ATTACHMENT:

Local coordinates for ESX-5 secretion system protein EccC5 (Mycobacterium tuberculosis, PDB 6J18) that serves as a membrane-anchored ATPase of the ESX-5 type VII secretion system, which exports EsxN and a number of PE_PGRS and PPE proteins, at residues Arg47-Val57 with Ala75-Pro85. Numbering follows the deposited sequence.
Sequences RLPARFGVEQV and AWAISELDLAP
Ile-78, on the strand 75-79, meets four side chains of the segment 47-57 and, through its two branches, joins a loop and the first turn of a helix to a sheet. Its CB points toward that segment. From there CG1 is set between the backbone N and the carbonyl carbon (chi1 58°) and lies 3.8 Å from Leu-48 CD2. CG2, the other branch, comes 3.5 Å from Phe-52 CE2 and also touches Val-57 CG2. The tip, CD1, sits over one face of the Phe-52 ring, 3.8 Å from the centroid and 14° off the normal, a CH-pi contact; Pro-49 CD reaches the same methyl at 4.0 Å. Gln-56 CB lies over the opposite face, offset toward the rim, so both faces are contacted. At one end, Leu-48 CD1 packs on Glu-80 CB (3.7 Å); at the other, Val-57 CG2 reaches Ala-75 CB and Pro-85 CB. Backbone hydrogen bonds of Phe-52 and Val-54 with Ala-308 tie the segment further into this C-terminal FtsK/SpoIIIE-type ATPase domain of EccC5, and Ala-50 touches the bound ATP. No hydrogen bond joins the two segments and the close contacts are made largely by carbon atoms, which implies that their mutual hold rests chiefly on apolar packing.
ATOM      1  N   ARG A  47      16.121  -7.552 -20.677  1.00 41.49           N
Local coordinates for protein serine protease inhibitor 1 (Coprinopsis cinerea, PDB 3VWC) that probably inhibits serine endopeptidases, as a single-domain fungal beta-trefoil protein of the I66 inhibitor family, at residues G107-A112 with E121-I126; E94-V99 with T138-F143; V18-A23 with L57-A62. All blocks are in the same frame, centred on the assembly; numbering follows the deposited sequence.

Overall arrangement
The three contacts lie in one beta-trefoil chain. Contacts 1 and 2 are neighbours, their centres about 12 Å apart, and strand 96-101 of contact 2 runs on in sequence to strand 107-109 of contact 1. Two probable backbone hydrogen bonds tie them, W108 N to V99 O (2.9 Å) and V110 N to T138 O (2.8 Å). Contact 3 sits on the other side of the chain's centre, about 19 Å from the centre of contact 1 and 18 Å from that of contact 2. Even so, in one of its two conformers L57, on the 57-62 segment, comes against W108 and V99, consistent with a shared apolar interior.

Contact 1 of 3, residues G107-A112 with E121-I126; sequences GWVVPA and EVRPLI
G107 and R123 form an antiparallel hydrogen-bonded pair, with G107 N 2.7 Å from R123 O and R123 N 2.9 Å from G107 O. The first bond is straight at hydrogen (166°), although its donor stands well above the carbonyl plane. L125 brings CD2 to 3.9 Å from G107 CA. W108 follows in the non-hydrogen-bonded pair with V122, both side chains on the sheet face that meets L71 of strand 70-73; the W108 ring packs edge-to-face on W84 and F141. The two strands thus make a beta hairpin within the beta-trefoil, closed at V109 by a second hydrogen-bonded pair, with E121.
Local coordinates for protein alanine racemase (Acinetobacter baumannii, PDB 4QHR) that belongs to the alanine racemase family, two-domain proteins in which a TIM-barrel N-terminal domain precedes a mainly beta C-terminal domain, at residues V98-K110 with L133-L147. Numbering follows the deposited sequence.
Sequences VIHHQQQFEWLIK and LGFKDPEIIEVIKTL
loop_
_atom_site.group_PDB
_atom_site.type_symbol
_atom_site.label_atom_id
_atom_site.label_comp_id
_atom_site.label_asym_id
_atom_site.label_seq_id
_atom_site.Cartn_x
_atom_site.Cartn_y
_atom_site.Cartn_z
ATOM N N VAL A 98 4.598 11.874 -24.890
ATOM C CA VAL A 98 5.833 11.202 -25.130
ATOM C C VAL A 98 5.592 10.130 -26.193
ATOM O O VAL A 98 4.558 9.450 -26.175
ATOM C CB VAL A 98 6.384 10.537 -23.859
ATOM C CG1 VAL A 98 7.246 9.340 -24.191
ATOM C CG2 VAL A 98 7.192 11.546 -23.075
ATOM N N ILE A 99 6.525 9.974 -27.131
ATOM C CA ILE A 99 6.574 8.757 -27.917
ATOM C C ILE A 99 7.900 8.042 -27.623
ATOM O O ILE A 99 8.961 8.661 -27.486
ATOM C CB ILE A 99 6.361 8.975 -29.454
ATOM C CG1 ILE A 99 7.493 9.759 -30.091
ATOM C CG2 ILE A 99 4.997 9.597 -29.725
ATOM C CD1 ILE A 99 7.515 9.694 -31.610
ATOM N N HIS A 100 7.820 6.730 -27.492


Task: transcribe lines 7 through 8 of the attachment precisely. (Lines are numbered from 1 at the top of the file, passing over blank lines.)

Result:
The three contacts lie in one beta-trefoil chain. Contacts 1 and 2 are neighbours, their centres about 12 Å apart, and strand 96-101 of contact 2 runs on in sequence to strand 107-109 of contact 1. Two probable backbone hydrogen bonds tie them, W108 N to V99 O (2.9 Å) and V110 N to T138 O (2.8 Å). Contact 3 sits on the other side of the chain's centre, about 19 Å from the centre of contact 1 and 18 Å from that of contact 2. Even so, in one of its two conformers L57, on the 57-62 segment, comes against W108 and V99, consistent with a shared apolar interior.

Contact 1 of 3, residues G107-A112 with E121-I126; sequences GWVVPA and EVRPLI